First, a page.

Like some kind of unstoppable zombie, the idea of a national sales tax has come back to haunt us yet again.
Count on it to be a major issue in the 2024 presidential election campaign, as Donald Trump’s campaign runs ads attacking Florida Gov. Ron DeSantis for co-sponsoring national sales tax legislation while serving in Congress.
Politicians who support this idea, which is sometimes billed as a "FairTax," are selling us a bill of goods – literally. Either they don’t understand why a national sales tax would be an economic disaster, or they simply don’t care because they’ve calculated that supporting it will get them votes.
A national sales tax would be extraordinarily regressive by its very nature, defying a century-old political consensus, because taxes would be collected based on expenditures not income. Low-income families spend a significantly higher proportion of their income than higher-income families, so they would naturally be hit hardest.
According to an analysis of data provided by the Bureau of Labor Statistics, the average American household spends nearly 75% of its annual income. The highest 20% of American households spend just over 50% of their income. The lowest 20% of American households, however, spend 100% of their income.
Supporters tout the fact that a national sales tax would replace other forms of taxation, most of which are deeply unpopular. But in order to fully replace the revenue from abolishing taxes on income taxes, payroll taxes and corporate taxes, FairTax advocates call for a 23% tax on all goods and services.
To put this in perspective, consider the economic pain inflicted by inflation over the past couple of years. Then consider that inflation peaked at just under 10% on an annual basis. A national sales tax would impose an immediate across-the-board price increase of 23% on everything you buy. That would match the highest recorded inflation rate in U.S. history.
What would this look like for people on disability or seniors on a fixed income? People who already have to spend most or all of their income just to survive would suddenly find themselves unable to afford basic necessities.
According to BLS data from 2021, the most recent year for which data is available, the average American household spent roughly $438 per month on groceries. Were a 23% national sales tax implemented, Americans spending that much would see their monthly grocery bill increase to $538 overnight. That’s an extra $1,200 per year on groceries alone.
And let’s be honest – the actual sales tax rate that would be needed for a revenue-neutral switch would likely be significantly higher, because such a huge price increase would have a dramatic impact on spending patterns. People would make fewer purchases because they couldn’t afford them.
Meanwhile, both businesses and consumers would have a strong incentive to evade the tax with under-the-table transactions. Congress would be forced to raise the national sales tax rate even higher to compensate for the lost revenue, further devastating the hard-working families who would be least able to afford this regressive new tax.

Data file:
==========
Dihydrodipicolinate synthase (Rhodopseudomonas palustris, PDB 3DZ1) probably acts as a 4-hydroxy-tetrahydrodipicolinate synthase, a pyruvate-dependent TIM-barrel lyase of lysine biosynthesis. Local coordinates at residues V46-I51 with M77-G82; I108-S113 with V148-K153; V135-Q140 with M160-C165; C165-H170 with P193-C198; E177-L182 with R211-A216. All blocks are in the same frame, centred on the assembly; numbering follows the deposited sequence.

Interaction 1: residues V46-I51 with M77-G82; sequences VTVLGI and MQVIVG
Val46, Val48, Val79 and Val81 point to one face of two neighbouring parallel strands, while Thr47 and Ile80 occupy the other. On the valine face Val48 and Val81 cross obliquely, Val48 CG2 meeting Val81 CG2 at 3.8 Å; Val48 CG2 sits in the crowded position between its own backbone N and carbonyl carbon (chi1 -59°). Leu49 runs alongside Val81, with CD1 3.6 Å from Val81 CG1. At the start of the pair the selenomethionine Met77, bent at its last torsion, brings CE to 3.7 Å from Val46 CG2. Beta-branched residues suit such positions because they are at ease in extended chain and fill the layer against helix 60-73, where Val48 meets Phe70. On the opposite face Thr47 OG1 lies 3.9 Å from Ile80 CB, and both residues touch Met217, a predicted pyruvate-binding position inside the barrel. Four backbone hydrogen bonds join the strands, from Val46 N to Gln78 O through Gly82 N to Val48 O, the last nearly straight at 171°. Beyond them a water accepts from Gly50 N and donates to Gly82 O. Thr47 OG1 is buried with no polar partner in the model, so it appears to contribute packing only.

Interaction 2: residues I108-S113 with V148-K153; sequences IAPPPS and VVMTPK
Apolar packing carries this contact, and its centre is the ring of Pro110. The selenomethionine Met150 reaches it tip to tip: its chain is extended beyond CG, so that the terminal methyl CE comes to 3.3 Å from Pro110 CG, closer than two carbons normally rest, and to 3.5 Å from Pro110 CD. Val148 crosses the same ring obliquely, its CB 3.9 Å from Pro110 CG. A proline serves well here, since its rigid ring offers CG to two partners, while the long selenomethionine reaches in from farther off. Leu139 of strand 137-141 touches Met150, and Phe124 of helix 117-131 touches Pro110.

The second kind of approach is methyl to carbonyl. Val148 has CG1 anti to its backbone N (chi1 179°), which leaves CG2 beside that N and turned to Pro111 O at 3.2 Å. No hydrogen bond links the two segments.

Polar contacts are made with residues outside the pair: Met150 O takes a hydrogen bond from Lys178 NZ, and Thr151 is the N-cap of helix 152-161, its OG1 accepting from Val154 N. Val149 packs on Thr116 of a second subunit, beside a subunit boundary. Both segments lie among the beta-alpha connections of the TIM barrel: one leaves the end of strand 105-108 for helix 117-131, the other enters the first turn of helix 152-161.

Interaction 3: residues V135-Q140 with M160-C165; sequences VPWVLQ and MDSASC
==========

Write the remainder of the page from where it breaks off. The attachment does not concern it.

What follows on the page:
This nightmare scenario might be mitigated somewhat by the "prebate" that FairTax supporters want to send to low-income families, but it would be impossible to avert the calamity completely, and a prebate would likely wind up being even more complex and costly than collecting income taxes.
Imagine this scenario: The U.S. switches to a national sales tax, triggering hyperinflation, then the economy crashes because businesses are unable to sell their suddenly unaffordable goods and services. And when goods and services can’t sell, a massive loss of jobs will follow. It could lead to economic catastrophe.
Oh, and for the record, politicians who talk about "abolishing the IRS" are in effect advocating for a national sales tax, because it’s the only form of taxation that could be collected without a tax enforcement agency.
A national sales tax might sound like a panacea at first, but once you dig into the dirty details, it’s clear that it would only benefit the wealthiest among us while shifting the overall tax burden onto the shoulders of lower- and middle-income Americans.
It’s easy for career politicians who have never owned a company, never signed the back of a check, never invested in a business, never created a job, and never taken an accounting course to extoll the supposed benefits of a national sales tax. But those of us who have worked for a living, and who have taken the time to fully consider the ramifications of such a radical change, know that when something sounds too good to be true, it probably is.
A much better way to reform our tax code and promote economic growth is by maintaining a progressive income tax structure while reducing rates to their lowest sustainable level – especially for low-income taxpayers – and using targeted tax incentives such as Opportunity Zones to promote development in underdeveloped communities.
It’s time to put the idea of a national sales tax to rest once and for all and stop listening to politicians who know nothing about building a business or managing a household budget.